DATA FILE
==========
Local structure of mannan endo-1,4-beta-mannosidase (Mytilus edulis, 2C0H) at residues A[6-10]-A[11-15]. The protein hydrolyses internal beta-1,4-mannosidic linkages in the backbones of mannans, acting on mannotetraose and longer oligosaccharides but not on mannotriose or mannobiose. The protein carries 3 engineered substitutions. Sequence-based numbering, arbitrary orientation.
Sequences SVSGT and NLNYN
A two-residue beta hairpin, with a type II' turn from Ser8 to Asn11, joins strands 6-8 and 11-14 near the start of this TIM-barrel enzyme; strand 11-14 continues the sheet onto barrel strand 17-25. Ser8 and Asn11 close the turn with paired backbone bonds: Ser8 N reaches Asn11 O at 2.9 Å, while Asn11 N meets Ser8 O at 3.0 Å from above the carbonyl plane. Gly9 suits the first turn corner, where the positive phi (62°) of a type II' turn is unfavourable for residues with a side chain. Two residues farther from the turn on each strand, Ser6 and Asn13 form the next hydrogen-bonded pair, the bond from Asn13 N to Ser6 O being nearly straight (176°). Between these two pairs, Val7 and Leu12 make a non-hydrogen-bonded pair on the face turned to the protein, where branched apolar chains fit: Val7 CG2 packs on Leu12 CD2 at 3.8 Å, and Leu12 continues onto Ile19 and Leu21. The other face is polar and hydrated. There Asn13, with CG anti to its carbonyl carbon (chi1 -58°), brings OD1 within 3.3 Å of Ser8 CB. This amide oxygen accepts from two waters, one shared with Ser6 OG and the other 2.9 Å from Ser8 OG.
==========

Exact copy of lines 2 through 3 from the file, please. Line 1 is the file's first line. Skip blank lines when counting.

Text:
Sequences SVSGT and NLNYN
A two-residue beta hairpin, with a type II' turn from Ser8 to Asn11, joins strands 6-8 and 11-14 near the start of this TIM-barrel enzyme; strand 11-14 continues the sheet onto barrel strand 17-25. Ser8 and Asn11 close the turn with paired backbone bonds: Ser8 N reaches Asn11 O at 2.9 Å, while Asn11 N meets Ser8 O at 3.0 Å from above the carbonyl plane. Gly9 suits the first turn corner, where the positive phi (62°) of a type II' turn is unfavourable for residues with a side chain. Two residues farther from the turn on each strand, Ser6 and Asn13 form the next hydrogen-bonded pair, the bond from Asn13 N to Ser6 O being nearly straight (176°). Between these two pairs, Val7 and Leu12 make a non-hydrogen-bonded pair on the face turned to the protein, where branched apolar chains fit: Val7 CG2 packs on Leu12 CD2 at 3.8 Å, and Leu12 continues onto Ile19 and Leu21. The other face is polar and hydrated. There Asn13, with CG anti to its carbonyl carbon (chi1 -58°), brings OD1 within 3.3 Å of Ser8 CB. This amide oxygen accepts from two waters, one shared with Ser6 OG and the other 2.9 Å from Ser8 OG.